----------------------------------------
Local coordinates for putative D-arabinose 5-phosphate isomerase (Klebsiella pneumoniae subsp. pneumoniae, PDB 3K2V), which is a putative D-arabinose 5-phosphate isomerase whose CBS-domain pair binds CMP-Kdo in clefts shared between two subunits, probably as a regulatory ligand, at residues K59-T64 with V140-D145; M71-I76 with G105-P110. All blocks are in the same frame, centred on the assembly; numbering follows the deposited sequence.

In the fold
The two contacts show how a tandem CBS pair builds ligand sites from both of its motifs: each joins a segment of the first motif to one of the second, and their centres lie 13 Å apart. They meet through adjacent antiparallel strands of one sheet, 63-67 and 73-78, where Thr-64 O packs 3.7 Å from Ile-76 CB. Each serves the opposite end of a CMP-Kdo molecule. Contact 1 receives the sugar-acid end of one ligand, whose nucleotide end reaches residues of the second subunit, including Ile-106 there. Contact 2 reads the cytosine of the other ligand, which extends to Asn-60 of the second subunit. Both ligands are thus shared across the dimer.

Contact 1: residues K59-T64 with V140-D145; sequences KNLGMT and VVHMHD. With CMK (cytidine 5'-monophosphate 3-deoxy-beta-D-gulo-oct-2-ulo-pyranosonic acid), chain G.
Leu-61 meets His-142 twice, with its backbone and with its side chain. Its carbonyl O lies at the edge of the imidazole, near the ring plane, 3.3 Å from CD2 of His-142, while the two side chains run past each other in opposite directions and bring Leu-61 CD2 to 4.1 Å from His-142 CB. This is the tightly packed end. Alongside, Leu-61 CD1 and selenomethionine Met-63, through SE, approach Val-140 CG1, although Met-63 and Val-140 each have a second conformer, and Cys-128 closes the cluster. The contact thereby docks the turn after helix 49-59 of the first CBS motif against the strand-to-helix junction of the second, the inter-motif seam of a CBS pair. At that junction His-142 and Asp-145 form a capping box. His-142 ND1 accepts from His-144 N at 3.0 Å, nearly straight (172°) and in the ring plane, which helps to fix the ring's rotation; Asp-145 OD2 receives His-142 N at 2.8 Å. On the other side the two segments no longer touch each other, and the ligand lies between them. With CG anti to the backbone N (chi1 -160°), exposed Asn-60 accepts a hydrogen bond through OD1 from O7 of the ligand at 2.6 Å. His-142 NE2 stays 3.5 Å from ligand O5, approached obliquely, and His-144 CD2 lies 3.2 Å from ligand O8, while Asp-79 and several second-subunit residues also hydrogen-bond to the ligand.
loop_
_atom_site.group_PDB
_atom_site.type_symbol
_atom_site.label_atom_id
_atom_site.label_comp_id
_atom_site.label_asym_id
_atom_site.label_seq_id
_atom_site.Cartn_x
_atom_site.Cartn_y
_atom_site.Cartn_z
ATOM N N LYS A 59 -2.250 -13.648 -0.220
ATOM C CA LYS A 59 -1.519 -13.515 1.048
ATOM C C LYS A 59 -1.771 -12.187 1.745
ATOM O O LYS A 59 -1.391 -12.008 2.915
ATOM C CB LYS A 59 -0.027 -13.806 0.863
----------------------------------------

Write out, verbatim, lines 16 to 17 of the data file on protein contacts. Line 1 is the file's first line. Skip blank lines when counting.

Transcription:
ATOM N N LYS A 59 -2.250 -13.648 -0.220
ATOM C CA LYS A 59 -1.519 -13.515 1.048